SciELO - Scientific Electronic Library Online

 
vol.45 número3Importancia de la doble exploración endoscópica (respiratoria y digestiva alta) en perros de raza bulldog francésEvaluación ultrasonográfica de la tiroides en crías de vacas lecheras tratadas con yodo en el preparto índice de autoresíndice de materiabúsqueda de artículos
Home Pagelista alfabética de revistas  

Servicios Personalizados

Revista

Articulo

Indicadores

Links relacionados

Compartir


Archivos de medicina veterinaria

versión impresa ISSN 0301-732X

Arch. med. vet. vol.45 no.3 Valdivia  2013

http://dx.doi.org/10.4067/S0301-732X2013000300009 

ORIGINAL ARTICLE

 

Investigation into the healing properties of walnut (Tetracarpidium conophorum) leaf and onion (Allium cepa) bulb residues in Clarias gariepinus

Investigación de las propiedades cicatrizantes de la hoja de nogal (Tetracarpidium conophorum) y residuos de bulbo de cebolla (Allium cepa) en Clarias gariepinus

 

OS Belloa, BO Emikpeb*, AK Olaifac, FE Olaifaa

a Department of Aquaculture and Fisheries Management, University of Ibadan, Nigeria.
b
Department of Veterinary Pathology, University of Ibadan, Nigeria.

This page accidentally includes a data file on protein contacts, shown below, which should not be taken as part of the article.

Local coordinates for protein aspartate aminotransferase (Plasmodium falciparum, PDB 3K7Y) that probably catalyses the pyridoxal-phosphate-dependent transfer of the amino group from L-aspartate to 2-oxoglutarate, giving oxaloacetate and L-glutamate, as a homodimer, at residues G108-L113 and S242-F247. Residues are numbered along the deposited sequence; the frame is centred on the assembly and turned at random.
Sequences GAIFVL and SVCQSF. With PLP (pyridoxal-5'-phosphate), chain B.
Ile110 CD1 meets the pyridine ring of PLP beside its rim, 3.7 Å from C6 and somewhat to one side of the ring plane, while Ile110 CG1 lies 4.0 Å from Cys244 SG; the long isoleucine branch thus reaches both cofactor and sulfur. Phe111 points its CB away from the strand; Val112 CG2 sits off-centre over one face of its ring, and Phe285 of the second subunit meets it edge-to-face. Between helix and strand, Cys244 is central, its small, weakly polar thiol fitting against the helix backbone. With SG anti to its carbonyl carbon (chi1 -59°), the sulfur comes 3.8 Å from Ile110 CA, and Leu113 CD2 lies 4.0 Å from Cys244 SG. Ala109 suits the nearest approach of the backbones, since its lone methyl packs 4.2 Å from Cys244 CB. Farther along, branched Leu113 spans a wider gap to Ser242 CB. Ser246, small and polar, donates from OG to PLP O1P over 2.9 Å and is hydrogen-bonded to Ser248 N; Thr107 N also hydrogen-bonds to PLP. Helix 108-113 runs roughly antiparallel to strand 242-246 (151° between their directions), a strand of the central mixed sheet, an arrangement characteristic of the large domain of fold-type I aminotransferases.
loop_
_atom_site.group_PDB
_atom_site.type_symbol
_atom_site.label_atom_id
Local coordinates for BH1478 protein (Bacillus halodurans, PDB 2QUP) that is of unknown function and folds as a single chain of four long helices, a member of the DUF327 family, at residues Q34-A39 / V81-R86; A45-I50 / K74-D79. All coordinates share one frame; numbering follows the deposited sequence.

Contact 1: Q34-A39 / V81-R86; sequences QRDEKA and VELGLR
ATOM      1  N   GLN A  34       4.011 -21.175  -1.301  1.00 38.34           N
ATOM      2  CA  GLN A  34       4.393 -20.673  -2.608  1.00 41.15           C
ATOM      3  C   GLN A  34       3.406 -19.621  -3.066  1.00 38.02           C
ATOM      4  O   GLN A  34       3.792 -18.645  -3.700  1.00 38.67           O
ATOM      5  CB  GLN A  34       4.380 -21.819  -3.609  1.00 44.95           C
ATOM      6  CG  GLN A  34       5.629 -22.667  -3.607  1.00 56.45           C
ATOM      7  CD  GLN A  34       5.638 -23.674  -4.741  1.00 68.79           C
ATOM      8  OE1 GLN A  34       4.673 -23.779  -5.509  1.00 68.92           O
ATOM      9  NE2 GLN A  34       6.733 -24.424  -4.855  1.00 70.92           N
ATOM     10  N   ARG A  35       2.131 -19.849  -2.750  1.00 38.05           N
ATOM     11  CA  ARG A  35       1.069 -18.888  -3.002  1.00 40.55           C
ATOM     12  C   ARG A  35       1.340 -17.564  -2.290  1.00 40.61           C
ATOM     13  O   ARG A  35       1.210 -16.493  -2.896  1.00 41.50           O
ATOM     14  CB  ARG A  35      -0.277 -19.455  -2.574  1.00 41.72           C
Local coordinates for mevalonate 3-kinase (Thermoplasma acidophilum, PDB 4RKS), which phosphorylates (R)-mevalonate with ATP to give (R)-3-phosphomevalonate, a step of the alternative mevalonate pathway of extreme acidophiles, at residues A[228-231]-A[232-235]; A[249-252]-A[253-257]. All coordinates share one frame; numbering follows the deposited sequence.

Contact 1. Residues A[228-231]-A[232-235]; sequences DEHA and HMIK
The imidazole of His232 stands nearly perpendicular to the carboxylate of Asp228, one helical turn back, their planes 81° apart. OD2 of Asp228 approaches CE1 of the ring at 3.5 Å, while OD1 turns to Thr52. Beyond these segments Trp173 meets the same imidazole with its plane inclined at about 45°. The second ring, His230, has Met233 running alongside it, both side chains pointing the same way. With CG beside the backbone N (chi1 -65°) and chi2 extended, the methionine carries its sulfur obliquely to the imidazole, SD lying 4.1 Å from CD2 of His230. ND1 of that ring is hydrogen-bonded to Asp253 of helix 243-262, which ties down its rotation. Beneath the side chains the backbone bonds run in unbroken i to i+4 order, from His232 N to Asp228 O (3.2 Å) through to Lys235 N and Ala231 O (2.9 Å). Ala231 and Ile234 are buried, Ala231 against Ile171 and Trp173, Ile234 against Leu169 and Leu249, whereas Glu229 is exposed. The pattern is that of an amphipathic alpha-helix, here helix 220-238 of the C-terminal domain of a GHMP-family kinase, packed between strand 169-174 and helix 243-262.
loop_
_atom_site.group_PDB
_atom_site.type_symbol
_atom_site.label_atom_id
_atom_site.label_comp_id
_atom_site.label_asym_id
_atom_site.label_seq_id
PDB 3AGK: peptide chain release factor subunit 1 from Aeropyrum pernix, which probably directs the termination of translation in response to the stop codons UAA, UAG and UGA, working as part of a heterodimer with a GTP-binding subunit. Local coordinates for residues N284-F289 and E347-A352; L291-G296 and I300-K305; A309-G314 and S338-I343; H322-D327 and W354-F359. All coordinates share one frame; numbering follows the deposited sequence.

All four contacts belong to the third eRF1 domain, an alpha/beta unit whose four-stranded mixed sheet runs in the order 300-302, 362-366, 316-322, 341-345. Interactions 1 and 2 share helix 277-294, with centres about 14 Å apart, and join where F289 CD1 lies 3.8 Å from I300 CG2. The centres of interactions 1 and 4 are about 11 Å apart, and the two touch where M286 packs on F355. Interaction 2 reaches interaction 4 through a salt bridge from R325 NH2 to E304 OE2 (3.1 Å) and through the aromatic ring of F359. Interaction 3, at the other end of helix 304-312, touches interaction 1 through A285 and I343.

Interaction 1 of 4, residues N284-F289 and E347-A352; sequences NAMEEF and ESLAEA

c Department of Veterinary Surgery and Reproduction, University of Ibadan, Nigeria.
* banabis2001@yahoo.com; bo.emikpe@mail.ui.edu.ng


RESUMEN

El presente estudio evaluó el efecto de la inclusión en la dieta de distintos niveles de hojas nogal (WL) y residuos de bulbo de cebolla (OB) sobre la cicatrización de heridas en la dermis de Clarias gariepinus. El experimento se llevó a cabo en nueve tanques experimentales (1,8 m x 2 m x 1,2 m) durante 14 días. Se formularon nueve dietas experimentales al 40% de proteína bruta con los siguientes niveles de inclusión: control (0%), OB2 (0,5%), OB3 (1,0%), OB4 (1,5%), OB5 (2,0%), WL6 (0,5%), WL7 (1,0%), WL8 (1,5%) y WL9 (2,0%). Los peces (peso promedio 1 kg) fueron alimentados dos veces al día con 3% del peso corporal. El porcentaje de cicatrización y la tasa diaria de cicatrización en las zonas laterales y caudales de macho y hembra de Clarias gariepinus se investigaron a los 0, 7 y 14 días. Los datos fueron analizados mediante estadística descriptiva y ANOVA (P < 0,05). Los resultados mostraron que los peces alimentados con hojas de nogal y residuos de bulbo de cebolla mostraron un mejor rendimiento que el control. La cicatrización dermal de heridas en Clarias gariepinus fue mejor en la parte lateral y caudal (100%; 14,29%; 100%; 14,29%) en WL 8 en comparación con el control (98%; 14,00; 80%; 11,43), respectivamente. Clarias gariepinus macho tenía una mejor cicatrización en comparación con la hembra (100%; 14,29; 82%; 11,71), respectivamente. Las dietas con hojas de nogal y residuos de bulbo de cebolla tienen propiedades curativas y podrían ser usadas en acuicultura, además la inclusión de un 1,5% de nogal en la alimentación de los peces favorece la cicatrización de heridas en Clarias gariepinus.